He goes on to chastise the Arab rulers for not showing in person at the funeral when Jacques Chirac did. This is a sarcastic jab at Arab nationalism. But the point is that the Lebanese Muslims got a taste of the Arab order for a quarter of a century, where they paid a high price in assassination and heavy-handedness. Finally, it was enough. Syria tried to hit the Druze (Hamade) and the Sunnis (Hariri) and both have dumped that quintessentially Arab nationalist political order and opted for a free, pluralist (i.e., one that doesn't deny the Sunnis' Arab identity) and sovereign Lebanon with its political system which is based on consensus and compromise, not assassination and oppression. So it was indeed that "shared enemy" so-to-speak that managed to spark the conviction that the best way for Lebanon (and Lebanese Sunni Muslims and the Lebanese Druze) is for it to be separate from Syria and to run its affairs in its own way (in anthropological terms, this is called the "circumstantialist" understanding of the formation and formulation of ethnic identity and the drawing of ethnic boundaries. It's responsive and interactive. It's opposed to the "primordialist" view which sees ethnic identity as a pre-established static constant.) It wasn't the civil war alone that gave rise to a nation (cf. Theodor Hanf). It was life under the Pax Syriana that made all the Lebanese realize that they can do a lot better dealing with themselves by themselves in a Lebanon big enough for all of them and shared by all of them as their homeland. Josh Landis once wrote on his site how the Lebanese Sunnis were stuck: on the one hand, they have sympathies for an Arab identity, and most adopt it. On the other hand, as Lebanese, they also have a sense of uniqueness. However, as Josh pointed out, they don't have an independent Lebanese narrative of their own! The Lebanese narrative is de facto a Christian-written narrative. Ironically, as Asher Kaufman points out in his book, this narrative (even the Phoenicianist element) has become so pervasive that even those who oppose it are influenced by it. But more importantly, maybe these current events, which have drawn Jumblat into an effectively Lebanonist rhetoric, will inspire that Sunni narrative. That needs to be watched closely. The Syrians knew the importance of the Sunnis when they planned the hit. Unfortunately, they didn't plan on this reaction. They certainly didn't plan on the "lebanonization" of the Sunnis.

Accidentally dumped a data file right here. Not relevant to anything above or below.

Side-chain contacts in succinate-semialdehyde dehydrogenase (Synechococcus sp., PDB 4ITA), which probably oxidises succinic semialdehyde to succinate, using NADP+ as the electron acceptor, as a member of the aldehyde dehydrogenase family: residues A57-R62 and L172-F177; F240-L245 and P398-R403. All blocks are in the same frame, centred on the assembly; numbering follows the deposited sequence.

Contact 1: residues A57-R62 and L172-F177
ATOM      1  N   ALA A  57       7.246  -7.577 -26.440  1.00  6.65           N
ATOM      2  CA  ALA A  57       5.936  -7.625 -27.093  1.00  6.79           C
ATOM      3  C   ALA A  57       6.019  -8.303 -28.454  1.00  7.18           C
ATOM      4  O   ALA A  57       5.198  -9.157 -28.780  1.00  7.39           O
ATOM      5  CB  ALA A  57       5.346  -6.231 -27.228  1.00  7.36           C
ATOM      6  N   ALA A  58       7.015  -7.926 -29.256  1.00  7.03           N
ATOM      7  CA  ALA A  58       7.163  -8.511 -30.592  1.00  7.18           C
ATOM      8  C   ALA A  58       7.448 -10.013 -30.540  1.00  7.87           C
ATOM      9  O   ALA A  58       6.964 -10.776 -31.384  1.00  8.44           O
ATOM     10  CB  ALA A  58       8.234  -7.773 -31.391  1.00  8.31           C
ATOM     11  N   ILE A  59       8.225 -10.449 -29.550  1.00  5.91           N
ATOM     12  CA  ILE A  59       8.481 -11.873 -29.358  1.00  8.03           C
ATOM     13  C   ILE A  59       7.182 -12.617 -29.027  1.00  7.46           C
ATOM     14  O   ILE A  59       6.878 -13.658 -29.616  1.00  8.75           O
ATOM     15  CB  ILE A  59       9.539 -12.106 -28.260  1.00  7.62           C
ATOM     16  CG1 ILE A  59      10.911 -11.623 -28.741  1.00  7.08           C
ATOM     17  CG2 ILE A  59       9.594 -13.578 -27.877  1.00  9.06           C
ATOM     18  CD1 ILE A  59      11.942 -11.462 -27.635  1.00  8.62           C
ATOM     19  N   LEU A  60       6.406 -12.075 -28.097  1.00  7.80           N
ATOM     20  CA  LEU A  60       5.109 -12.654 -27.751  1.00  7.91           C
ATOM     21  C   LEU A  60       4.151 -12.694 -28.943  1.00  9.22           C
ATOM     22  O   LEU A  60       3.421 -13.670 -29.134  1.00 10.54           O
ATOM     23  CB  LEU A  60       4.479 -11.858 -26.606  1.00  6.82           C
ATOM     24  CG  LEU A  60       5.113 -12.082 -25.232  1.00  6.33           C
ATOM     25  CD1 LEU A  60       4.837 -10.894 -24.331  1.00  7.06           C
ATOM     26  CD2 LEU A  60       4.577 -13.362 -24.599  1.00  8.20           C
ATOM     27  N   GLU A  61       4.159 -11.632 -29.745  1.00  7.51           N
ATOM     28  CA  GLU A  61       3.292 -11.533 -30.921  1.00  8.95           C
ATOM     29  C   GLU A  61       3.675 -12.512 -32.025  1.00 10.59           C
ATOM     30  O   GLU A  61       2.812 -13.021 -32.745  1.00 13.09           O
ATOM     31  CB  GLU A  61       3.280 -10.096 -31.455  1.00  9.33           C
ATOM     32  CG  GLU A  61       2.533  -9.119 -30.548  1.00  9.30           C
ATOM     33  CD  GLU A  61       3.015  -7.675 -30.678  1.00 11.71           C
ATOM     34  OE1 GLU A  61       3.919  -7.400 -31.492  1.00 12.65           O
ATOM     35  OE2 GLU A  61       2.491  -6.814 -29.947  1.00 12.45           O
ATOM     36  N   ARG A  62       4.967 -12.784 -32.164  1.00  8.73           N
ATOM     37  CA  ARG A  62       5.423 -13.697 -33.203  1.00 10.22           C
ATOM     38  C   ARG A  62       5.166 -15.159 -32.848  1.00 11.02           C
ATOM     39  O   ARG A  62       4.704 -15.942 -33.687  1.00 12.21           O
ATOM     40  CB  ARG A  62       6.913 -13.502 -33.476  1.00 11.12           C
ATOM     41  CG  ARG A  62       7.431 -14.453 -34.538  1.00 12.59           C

Kassir exhibited a similar apprehension and contempt as that detected in Friedman's piece: "A new Arabism, even if it's painted with some expressions of sectarian or clan loyalty." Kassir himself espouses a version of the Arabist identity, and that's fine, and Lebanon and Lebanonism are not in anyway hostile to that. But he misread the expressions of the demonstrators, just as he failed to come to grips with the necessity of consociationalism in Lebanon. This contempt is a variation on the antiquated 19th European nationalism. This is not what Lebanon or Iraq are (see Salem's piece in the post below).

This is a vindication of the Lebanonist idea, not an Arab nationalist renaissance. This is Lebanon rising on the back of a cross-sectarian opposition.

Addendum: This post by Martin Kramer quotes a very interesting article by Elie Kedourie on the tendency of "writers of books" to hang on to and reinvent the Arab collective moniker which "smother[s] the charm and variety of this ancient and sophisticated society." As Kedourie remarks, "by Arabs of course we do not mean the lively and interesting denizens of Cairo, Beirut, Damascus or Baghdad," rather the "collective entity [which] is a category of European romantic historiography." That same European romanticism and nationalism is behind the contempt in Kassir's words, and perhaps also in Friedman's, even when he is effectively calling for a consociational Iraq!